Prototypical chemotherapeutic agents for cancer treatment are based on the concept of “one-drug, one-target, one-disease”, but most forms of cancer have the ability to develop resistance mutations or are able to up-regulate targeted proteins to elude treatment with a single therapeutic agent. Polypharmacology, previously considered undesirable for a drug, has re-emerged as an approach to cancer therapy by acting on multiple targets or cellular pathways.1 Anticancer drugs displaying polypharmacology are thought to evade drug resistance due to the need for cells to become resistant across multiple pathways through simultaneous protein/enzyme mutations.
The Romo Research Group had previously synthesized both orlistat (tetrahydrolipstatin) derivatives2 as inhibitors of the thioesterase domain of fatty acid synthase (FAS-TE) and also belactosin C and derivatives as proteasome inhibitors.3 The structural similarities of belactosin and orlistat led to a hypothesis that hybrid structures of these B-lactone-containing may be capable of inhibiting both the proteasome and FAS-TE. This hypothesis was pursued by the TAMU Undergraduate MiniPharma Team and led to the synthesis and testing of >10 new hybrid inhibitors.
The in vitro enzyme assay proved their potency as inhibitors of the proteasome and FAS-TE. Both assays measure the rate of hydrolysis of fluorogenic substrates in the presence and absence of inhibitors. The most potent dual inhibitor 1 exhibited an IC50 value of 1.50 ± 0.28 uM against FAS-TE, which was 3X more potent compared to orlistat (IC50 4.63 ± 1.49 uM), while also having an IC50 of 0.37 ± 0.01 uM against the proteasome with high selectivity for ChT-L sites. (IC50 represents the concentration of a drug that is required for 50% inhibition in vitro). The ChT-L site has been the main focus for the design of antineoplastic therapeutics.
The top five potent analogs 1-5 were selected as drug leads to assess their cytotoxicity toward HeLa cells. All analogs showed IC50 values in the 10–60 uM range. In addition, an activity-based protein profiling (ABPP) experiment with the proteome of HeLa cells using an activity-based probe 6 confirmed the ability of these dual inhibitors to target both FAS and the proteasome in HeLa cells.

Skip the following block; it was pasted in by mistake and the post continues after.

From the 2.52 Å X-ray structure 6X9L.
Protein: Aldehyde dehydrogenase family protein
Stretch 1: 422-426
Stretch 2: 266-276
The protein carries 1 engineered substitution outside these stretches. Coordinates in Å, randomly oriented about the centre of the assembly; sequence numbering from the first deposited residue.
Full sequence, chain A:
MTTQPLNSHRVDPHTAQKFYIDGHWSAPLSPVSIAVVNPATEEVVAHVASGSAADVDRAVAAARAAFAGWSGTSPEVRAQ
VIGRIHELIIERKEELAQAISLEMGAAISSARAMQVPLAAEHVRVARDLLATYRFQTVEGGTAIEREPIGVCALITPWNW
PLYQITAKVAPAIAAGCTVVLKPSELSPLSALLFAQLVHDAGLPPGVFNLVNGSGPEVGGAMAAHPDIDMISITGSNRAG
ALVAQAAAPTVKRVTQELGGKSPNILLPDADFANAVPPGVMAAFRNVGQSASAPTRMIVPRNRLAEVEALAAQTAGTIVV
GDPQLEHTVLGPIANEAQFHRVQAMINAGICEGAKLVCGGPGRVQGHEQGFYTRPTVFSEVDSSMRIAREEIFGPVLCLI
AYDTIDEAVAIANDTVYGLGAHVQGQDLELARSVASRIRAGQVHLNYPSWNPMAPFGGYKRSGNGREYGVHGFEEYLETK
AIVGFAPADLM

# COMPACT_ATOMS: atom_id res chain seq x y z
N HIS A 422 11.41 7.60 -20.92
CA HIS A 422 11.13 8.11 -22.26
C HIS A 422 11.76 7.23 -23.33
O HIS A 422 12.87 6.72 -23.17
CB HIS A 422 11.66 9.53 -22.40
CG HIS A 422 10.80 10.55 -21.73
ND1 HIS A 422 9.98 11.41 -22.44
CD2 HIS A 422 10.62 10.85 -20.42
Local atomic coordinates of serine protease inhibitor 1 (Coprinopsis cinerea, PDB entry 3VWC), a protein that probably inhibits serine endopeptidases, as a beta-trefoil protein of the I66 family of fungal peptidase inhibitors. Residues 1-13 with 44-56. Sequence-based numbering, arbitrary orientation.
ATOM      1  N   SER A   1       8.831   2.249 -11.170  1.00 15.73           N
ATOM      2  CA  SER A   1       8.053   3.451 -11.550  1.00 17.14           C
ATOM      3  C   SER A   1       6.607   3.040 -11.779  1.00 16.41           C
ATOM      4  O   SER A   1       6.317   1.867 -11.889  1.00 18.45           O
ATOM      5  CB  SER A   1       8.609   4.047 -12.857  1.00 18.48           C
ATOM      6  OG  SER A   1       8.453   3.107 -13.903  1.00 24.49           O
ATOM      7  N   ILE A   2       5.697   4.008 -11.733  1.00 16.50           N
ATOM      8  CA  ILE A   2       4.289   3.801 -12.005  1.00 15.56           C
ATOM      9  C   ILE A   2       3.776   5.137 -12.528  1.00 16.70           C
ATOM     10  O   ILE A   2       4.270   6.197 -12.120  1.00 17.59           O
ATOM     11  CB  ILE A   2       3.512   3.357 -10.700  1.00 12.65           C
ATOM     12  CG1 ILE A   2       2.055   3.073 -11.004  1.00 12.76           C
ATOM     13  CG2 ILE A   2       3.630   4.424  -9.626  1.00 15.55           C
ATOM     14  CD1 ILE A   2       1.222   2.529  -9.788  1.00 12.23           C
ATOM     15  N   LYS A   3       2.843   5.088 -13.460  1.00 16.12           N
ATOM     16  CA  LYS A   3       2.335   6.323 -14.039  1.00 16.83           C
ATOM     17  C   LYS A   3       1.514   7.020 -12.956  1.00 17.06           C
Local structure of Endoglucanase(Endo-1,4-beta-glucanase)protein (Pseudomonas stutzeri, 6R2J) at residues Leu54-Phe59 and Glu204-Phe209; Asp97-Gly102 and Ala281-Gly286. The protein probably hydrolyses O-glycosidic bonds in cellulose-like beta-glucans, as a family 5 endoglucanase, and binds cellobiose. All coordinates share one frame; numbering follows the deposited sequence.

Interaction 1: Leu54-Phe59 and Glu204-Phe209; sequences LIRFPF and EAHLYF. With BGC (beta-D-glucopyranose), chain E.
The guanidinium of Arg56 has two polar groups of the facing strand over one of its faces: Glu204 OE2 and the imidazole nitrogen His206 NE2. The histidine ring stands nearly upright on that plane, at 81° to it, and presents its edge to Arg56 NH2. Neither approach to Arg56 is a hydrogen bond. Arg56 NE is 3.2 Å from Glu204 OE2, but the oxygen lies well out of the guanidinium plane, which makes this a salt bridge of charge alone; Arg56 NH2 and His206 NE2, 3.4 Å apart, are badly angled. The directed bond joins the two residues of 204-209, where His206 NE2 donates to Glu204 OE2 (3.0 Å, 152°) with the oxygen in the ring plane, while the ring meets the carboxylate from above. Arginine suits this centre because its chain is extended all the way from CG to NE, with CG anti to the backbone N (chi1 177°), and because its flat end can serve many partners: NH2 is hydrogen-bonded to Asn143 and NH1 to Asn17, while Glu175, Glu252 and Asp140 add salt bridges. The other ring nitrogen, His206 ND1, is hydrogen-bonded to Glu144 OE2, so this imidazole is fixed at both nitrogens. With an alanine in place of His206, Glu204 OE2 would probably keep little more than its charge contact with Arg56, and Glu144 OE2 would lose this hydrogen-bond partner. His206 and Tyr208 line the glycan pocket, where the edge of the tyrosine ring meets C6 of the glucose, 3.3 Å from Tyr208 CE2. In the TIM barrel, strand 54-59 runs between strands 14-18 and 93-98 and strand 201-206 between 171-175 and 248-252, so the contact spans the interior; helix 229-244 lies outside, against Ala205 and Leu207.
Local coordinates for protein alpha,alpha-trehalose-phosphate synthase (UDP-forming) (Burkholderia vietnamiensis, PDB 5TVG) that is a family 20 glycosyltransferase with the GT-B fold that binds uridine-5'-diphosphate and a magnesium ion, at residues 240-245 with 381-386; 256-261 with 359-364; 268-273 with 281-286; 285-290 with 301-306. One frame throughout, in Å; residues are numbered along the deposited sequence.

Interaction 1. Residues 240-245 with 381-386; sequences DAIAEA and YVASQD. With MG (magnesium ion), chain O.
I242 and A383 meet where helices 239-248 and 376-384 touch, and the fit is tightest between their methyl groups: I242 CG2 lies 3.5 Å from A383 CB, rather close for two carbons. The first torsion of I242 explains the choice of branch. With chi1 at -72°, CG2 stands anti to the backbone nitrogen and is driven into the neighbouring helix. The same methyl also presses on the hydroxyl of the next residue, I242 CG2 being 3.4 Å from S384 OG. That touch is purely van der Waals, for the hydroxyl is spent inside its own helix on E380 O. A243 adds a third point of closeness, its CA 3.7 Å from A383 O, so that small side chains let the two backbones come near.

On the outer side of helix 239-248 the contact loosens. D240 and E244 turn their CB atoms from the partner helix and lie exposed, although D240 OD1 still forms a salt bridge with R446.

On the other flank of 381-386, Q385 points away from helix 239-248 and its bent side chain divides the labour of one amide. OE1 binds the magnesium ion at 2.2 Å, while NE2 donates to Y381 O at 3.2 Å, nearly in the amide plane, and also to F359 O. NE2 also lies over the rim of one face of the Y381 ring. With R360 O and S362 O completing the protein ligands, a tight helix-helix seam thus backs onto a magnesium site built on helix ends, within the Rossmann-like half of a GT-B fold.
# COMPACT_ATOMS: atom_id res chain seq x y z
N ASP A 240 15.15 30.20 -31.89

The Dual Inhibitor project was one of three projects undertaken by the Texas A&M Undergraduate Minipharma Program initiated by Prof. Romo. Upon his move to Baylor in Fall 2015, Prof. Romo restarted this program as the Baylor Undergraduate MiniPharma Program in Summer 2016. The TAMU MiniPharmers were involved in the following areas: (1) synthesizing inhibitors or cellular probes, (2) serum stability studies of the dual inhibitors. (3) molecular modeling and docking to develop hypotheses for new compounds to synthesize. 4
1. Anighoro, A., Bajorath, J., and Rastelli, G. Polypharmacology: Challenges and Opportunities in Drug Discovery. J. Med. Chem. 57, 7874-7887 (2014).
2. Ma, G., Zancanella, M., Oyola, Y., Richardson, R. D., Smith, J. W., and Romo, D. Total synthesis and comparative analysis of orlistat, valilactone, and a transposed orlistat derivative: Inhibitors of fatty acid synthase. Org. Lett. 8, 4497-4500 (2006).
3. (a) Cho, S. W., and Romo, D. Total synthesis of (-)-belactosin C and derivatives via double diastereoselective tandem mukaiyama aldol lactonizations. Org. Lett. 9, 1537-1540 (2007); (b) Asai, A., Hasegawa, A., Ochiai, K., Yamashita, Y., and Mizukami, T. Belactosin A, a novel antitumor antibiotic acting on cyclin/CDK mediated cell cycle regulation, produced by Streptomyces sp. J. Antibiot. (Tokyo) 53, 81-83 (2000).
4. Zhu, M., Harshbarger, W. D., Robles, O., Krysiak, J., Hull, K. G., Cho, S. W., Richardson, R. D., Yang, Y., Garcia, A.*, Spiegelman, L.*, Ramirez, B.*, Wilson, C. T.*, Yau, J. A.*, Moore, J. T.*, Walker, C. B.*, Sacchettini, J. C., Liu, W. R., Sieber, S. A., Smith, J. W., and Romo, D. A strategy for dual inhibition of the proteasome and fatty acid synthase with belactosin C-orlistat hybrids. Biorg. Med. Chem. 25, 2901-2916 (2017).
*Denotes TAMU Undergraduate MiniPharmers